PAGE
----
This beach restoration project was (a) initially constructed in 2006, and (b) re-nourished in 2016 – both as designed by and permitted by Coastal Tech-GEC. Initial construction entailed placement of 2.9 Mcy of sand over 4.1 miles of beach; re-nourishment in 2016 included placement of 1.35 Mcy of sand; both projects employed an offshore borrow area for which Coastal Tech-GEC (a) performed offshore geotechnical investigations in 2002, and (b) identified the borrow area with nearly pure quartz “sugar” sand – per local and State standards.
After years of storm events that over-washed the barrier island, the project design was developed to re-establish (a) the dune as a critical storm protection feature, and (b) recreational economic benefits – including 0.7 miles of beach and dune at the Navarre Beach State Park. The Florida Department of Environmental Protection’s Bureau of Beaches and Coastal Systems co-sponsored the project with Santa Rosa County. This project won an American Shore and Beach Preservation Association (ASBPA) 2010 “Best Restored Beach” award.
After the initial 2002 Feasibility Study and in concert with the initial Design Phase, Coastal Tech-GEC utilized REFDIF to model the background and potential storm wave climates in the project area. The GENESIS shoreline model was successfully calibrated and verified with historical data and then used to simulate shoreline changes and predict overall performance. Specifically, the model was used in a classic “what if” mode to evaluate the performance of the proposed beach fill under differing design assumptions about how much and where to place the advanced maintenance fill volume. The final design employed non-uniform “weighting” of the advanced fill.
In 2008, Hurricanes Gustav and Ike impacted Navarre Beach with storm surge and wave runup reaching up to +12 to +14 feet NAVD and minor overtopping of the dune feature. The project performed as designed and protected the upland structures from wave damage. However, the storm waves exacerbated end losses from the fill and necessitated an interim dune restoration effort in 2010 to replace approximately 12,000 cubic yards within the western-portion of the project. Coastal Tech-GEC identified losses and provided design, permitting, and construction phase services for a FEMA funded truck-haul event to restore this small area and keep the overall project on track for its scheduled maintenance.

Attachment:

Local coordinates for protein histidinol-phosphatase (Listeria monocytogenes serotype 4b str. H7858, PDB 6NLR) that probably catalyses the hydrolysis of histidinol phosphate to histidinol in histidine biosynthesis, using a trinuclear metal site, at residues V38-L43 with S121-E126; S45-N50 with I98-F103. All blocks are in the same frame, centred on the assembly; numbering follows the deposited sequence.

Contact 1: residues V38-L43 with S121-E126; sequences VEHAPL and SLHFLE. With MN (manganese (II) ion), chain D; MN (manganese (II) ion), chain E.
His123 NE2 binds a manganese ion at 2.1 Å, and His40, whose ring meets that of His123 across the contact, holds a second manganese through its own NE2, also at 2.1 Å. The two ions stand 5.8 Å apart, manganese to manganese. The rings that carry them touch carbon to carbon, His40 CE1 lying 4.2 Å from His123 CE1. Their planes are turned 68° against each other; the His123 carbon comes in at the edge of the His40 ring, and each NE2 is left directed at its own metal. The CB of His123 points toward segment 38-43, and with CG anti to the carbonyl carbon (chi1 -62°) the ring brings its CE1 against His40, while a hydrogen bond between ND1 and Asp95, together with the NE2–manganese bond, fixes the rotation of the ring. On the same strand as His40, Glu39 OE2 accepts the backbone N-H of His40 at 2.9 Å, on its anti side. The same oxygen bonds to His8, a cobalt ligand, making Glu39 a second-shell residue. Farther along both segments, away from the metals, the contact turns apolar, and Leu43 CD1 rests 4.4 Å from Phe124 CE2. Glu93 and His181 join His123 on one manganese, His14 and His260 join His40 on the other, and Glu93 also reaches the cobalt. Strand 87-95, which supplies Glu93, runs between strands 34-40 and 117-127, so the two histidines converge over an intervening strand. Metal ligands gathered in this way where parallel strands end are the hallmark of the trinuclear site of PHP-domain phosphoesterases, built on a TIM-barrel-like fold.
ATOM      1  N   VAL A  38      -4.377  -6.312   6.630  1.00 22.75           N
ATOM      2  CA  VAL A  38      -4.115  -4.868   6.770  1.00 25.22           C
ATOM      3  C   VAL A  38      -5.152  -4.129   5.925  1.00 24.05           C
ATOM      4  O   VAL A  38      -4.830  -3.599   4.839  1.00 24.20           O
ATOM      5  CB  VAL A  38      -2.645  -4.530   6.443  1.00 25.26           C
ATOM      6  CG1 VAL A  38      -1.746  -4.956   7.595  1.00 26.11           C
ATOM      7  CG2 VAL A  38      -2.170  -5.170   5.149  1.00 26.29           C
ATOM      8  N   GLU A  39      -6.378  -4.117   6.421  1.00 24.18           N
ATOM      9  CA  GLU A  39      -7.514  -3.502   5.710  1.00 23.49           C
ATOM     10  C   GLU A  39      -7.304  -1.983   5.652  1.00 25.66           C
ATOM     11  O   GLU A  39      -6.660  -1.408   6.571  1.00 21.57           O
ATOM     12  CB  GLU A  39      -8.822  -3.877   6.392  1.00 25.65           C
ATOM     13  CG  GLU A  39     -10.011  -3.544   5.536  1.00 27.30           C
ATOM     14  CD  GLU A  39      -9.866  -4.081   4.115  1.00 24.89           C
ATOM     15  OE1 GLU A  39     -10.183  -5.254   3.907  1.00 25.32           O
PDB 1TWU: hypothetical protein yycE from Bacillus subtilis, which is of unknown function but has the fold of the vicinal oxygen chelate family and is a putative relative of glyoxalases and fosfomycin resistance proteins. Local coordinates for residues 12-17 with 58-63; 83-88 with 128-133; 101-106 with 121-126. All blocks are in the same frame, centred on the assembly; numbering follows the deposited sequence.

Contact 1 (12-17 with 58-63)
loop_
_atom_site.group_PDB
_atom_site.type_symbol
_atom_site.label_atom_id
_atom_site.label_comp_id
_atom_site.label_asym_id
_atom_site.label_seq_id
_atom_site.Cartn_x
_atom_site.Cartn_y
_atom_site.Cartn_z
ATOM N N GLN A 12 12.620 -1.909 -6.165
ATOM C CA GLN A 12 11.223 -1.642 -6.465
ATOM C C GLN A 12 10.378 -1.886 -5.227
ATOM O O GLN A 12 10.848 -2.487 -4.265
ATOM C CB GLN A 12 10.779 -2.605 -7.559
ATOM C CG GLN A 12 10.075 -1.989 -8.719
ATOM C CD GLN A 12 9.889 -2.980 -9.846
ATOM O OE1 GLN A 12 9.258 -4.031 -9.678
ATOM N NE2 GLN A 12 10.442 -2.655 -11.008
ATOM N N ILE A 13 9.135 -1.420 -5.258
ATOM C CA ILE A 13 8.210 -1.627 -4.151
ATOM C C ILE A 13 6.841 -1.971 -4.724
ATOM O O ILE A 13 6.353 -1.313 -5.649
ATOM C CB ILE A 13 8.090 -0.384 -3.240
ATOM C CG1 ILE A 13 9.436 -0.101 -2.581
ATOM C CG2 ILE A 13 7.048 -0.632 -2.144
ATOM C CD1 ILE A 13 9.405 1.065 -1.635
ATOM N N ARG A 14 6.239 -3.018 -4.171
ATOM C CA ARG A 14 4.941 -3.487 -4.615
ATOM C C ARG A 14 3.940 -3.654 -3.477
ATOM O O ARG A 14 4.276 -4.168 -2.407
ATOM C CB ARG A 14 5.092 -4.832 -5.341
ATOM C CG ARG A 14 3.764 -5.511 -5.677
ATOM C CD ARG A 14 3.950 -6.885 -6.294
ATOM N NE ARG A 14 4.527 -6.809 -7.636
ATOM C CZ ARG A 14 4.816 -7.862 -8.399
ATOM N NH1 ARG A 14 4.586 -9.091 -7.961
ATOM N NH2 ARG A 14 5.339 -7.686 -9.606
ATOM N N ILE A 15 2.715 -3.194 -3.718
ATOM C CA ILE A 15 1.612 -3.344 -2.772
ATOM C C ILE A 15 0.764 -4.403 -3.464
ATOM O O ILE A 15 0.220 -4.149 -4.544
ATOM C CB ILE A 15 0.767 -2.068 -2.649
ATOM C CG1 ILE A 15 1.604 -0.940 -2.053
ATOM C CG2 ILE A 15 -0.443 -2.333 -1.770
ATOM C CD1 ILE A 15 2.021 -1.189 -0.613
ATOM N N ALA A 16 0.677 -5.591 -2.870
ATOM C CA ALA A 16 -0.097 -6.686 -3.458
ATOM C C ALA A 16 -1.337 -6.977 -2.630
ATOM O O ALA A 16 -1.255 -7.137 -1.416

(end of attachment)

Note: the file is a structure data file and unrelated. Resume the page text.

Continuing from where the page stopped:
Subsequent to the initial construction and 2010 repair with FEMA funding, the Project area was again impacted by Tropical Storm Debby and Hurricane Isaac – which led to $2.3M of FEMA funding for storm repairs employed with the first re-nourishment event completed in July 2016. During the 2016 construction, Coastal Tech-GEC provided an on-site resident-engineer to monitor construction, communicate with stakeholders, and check for compliance with the Contract Documents. As part of the 2016 re-nourishment, Coastal Tech-GEC’s Technical Specifications required relocation trawling of marine turtles within the borrow area – even though not required by the permits; over 130 turtles were relocated with no “take” – allowing the 2016 construction to be completed smoothly and largely without interruption.
Year Completed: 2016 (re-nourishment)
Total Fees: $1.6M (2012 to 2016 – including Monitoring)
Total Cost: Estimated: $15.8M
Project Completion Date: Actual: June 27, 2016
Proposed: June 7, 2016
(Substantial completion of construction – extended by weather delays)